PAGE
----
Edited on Oct 30, 2013 at 05:48 PM · View previous versions



Oct 30, 2013 at 05:45 PM
dswiger
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p.1 #14 · Who gets depressed/frustrated?


The other "Dan" stole my thoughts on this. (Afterall, he's my doppelganger-- well sort of)

Seriously..

Iconic locations are great and I want to go to them like anyone else.
But if you can't "see" an image locally then the special places will probably just end up a snap shot experience.

I regularly challenge myself with projects around where I live. Sometimes it's just the discipline of getting up at 4am with a plan. Lately I've been trying different media (film) or tighter compositions, or different lighting. It's all enjoyable and a learning experience.
Every few years I go on an expedition of sorts. Several days with simple plans and try something new or different.

Like anyone, I like the idea of producing something of artistic value but its not my do-or-die goal. Its' nice when it happens but enjoying the process, the discovery & learning is far more rewarding.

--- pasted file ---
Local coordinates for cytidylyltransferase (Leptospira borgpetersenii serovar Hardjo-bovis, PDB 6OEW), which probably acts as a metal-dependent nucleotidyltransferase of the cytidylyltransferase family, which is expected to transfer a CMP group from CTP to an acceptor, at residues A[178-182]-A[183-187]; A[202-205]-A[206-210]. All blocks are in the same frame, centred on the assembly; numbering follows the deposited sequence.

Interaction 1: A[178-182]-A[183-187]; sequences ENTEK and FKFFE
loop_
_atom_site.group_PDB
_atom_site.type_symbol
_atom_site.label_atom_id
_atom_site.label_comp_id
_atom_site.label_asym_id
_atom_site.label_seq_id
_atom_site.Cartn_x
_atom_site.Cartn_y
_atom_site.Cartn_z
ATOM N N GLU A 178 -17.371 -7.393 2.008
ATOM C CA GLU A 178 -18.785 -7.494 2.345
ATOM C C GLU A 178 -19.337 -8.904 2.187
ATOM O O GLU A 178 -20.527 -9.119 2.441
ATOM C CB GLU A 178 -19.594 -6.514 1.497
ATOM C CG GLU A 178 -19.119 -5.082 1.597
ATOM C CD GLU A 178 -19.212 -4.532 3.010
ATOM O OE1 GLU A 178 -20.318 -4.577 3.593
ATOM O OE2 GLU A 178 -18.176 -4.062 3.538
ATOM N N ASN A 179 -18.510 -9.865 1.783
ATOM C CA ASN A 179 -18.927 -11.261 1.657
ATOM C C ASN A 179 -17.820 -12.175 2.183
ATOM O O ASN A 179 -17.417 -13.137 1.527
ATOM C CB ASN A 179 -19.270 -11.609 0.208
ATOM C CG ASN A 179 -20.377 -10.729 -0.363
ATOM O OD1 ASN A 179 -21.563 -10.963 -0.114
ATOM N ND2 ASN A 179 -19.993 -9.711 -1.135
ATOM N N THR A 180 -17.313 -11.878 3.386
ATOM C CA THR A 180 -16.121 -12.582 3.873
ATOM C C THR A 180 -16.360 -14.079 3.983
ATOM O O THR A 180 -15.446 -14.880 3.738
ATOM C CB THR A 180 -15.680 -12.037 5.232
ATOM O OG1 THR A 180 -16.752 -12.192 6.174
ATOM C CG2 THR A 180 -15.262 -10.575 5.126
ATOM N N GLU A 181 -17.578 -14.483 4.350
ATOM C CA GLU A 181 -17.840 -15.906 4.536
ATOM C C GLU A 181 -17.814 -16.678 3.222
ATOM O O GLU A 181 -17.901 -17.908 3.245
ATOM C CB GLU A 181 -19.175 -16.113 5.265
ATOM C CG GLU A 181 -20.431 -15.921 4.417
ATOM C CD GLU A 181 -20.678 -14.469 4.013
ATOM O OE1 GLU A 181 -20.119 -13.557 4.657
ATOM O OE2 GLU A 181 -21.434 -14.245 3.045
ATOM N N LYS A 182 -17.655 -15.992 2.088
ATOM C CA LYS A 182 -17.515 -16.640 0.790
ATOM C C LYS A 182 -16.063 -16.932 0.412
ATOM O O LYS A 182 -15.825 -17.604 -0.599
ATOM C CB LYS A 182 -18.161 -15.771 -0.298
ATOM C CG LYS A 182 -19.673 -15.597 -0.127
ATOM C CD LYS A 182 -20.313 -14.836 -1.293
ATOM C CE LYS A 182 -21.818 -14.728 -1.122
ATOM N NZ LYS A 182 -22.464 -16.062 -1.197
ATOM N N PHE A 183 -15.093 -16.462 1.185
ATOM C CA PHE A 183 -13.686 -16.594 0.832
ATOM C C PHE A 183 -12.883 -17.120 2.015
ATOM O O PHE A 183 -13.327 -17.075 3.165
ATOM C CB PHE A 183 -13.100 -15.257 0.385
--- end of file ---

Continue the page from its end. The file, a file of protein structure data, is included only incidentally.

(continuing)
Sometimes I just like "being there". The crisp air, the colors & light.

Don't become a slave to photography, enjoy it.

Dan





Oct 30, 2013 at 05:45 PM
michaelnel
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p.1 #15 · Who gets depressed/frustrated?


For me, the iconic destinations tend to be a disappointment. They are often very crowded, everyone trying to get the same shot. For instance, Wawona Overlook at Yosemite. You can put your tripod legs in the same spot Ansel did, but the difference is usually that you are there for a few minutes. Ansel lived in the park, and went to those locations when the weather and environmental conditions were to his liking. I wouldn't be surprised if he made 100 visits to WO before he took his famous shot. He would wait around for the clouds and skies to get just the way he wanted them, and would even camp to do it. We tend to be there for a few minutes and take whatever conditions present themselves.